We can see that the U.S is a major, major driver in those efforts. And since about two years ago with the stimulus funds coming into algal biofuels from a research and development aspect and biorefinery development, the U.S. is probably still the largest funding source for algal development from a public standpoint. Even from a private standpoint there are many more industrial and commercial efforts developing in the U.S. as compared to the rest of the world.
That’s not to say that the rest of the world is not catching up, and it’s great to see that all of these efforts are going on both in the U.S. and across the globe. As you well know, biofuels development is probably going to be very specific to regional conditions. Therefore, regional solutions are going to need to be developed in order to have economically and environmentally feasible biofuels efforts in each country.
Even within each country, I think we are going to see differences in the way we cultivate. For example, the way we cultivate in the southwest of the United States is going to be very different from Hawaii and from Florida, and much different than in the northern parts of the United States.
I’ve talked a lot about Solazyme in recent weeks. This is because there just seems to be no stopping this company recently. They are making news and rocking the algae biofuels boat in a big way. Take for example, this news story.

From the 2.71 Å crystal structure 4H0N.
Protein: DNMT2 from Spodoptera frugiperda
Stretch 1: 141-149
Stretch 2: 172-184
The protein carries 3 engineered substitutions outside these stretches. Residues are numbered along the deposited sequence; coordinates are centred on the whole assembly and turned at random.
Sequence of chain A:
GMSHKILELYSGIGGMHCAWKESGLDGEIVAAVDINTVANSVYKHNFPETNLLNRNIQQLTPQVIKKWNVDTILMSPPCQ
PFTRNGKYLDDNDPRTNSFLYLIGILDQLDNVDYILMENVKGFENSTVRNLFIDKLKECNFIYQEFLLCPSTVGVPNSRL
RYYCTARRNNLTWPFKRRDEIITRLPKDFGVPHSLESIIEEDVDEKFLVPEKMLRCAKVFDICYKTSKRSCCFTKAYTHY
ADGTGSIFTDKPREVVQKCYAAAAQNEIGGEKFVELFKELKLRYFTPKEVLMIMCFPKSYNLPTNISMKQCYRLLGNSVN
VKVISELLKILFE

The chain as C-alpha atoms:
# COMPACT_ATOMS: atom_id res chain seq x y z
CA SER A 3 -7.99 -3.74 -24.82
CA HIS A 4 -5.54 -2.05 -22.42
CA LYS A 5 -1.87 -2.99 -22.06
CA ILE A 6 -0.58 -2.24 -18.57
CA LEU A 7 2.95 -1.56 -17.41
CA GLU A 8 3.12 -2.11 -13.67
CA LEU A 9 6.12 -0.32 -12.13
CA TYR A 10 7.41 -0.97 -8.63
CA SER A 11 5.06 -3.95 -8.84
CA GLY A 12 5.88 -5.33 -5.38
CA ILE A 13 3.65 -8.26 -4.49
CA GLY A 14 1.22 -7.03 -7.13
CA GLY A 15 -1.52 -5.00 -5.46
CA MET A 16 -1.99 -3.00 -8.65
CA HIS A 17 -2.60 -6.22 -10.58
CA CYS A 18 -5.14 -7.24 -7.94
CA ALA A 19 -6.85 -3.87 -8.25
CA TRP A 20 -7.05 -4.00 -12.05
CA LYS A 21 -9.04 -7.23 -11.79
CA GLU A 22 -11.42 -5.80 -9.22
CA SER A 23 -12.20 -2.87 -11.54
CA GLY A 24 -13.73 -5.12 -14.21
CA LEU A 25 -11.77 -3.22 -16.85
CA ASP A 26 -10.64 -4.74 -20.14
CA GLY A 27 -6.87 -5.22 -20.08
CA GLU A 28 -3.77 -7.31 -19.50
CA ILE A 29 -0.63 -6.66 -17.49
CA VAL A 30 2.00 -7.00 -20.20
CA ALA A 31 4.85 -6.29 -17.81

The elegance of utilizing algae to power the world’s motor vehicles continues to be in the center of countless investment proposals over the years-some which have hit a brick wall spectacularly, plus some that happen to be still inching along along the prolonged route to commercialization. But 2013 could possibly present a critical 12 months for a lot of of the algae fuel market leaders who have invested many years raising capital, constructing pilot projects, and promoting their algae within specialized niche market segments such as in compounds for expensive skin ointments.
Among the businesses that’s the furthest along is Solazyme (SZYM), a South San Francisco-based business which went public early in the year of 2011. Solazyme was among the initial companies to target the various chemical compounds as well as personal care market segments, creating a modest but constant income stream as it prepared itself for the issues of producing its algae oil at a level and price that could remain competitive with oil for transportation.
But Solazyme is currently on the edge of ramping up its algae oil for petrol, as well. Recently the business asserted that its Brazilian partnership with food processing giant Bunge (BG)-called Solazyme Bunge Produtos Renováveis-has obtained authorization for a $120 million bank loan from the Brazilian Development Bank to construct its initial commercial-scale algae fuel manufacturing plant in Brazil. The plant is currently being built (it started in the summer of 2012) alongside Bunge’s sugarcane mill in São Paulo (it employs sugar for a feedstock). Solazyme anticipates it’ll be prepared to go operational by the fourth quarter of 2013. In the beginning it’s going to generate 100,000 metric tons annually, but by 2016 it’s designed to produce 300,000 metric tons per year.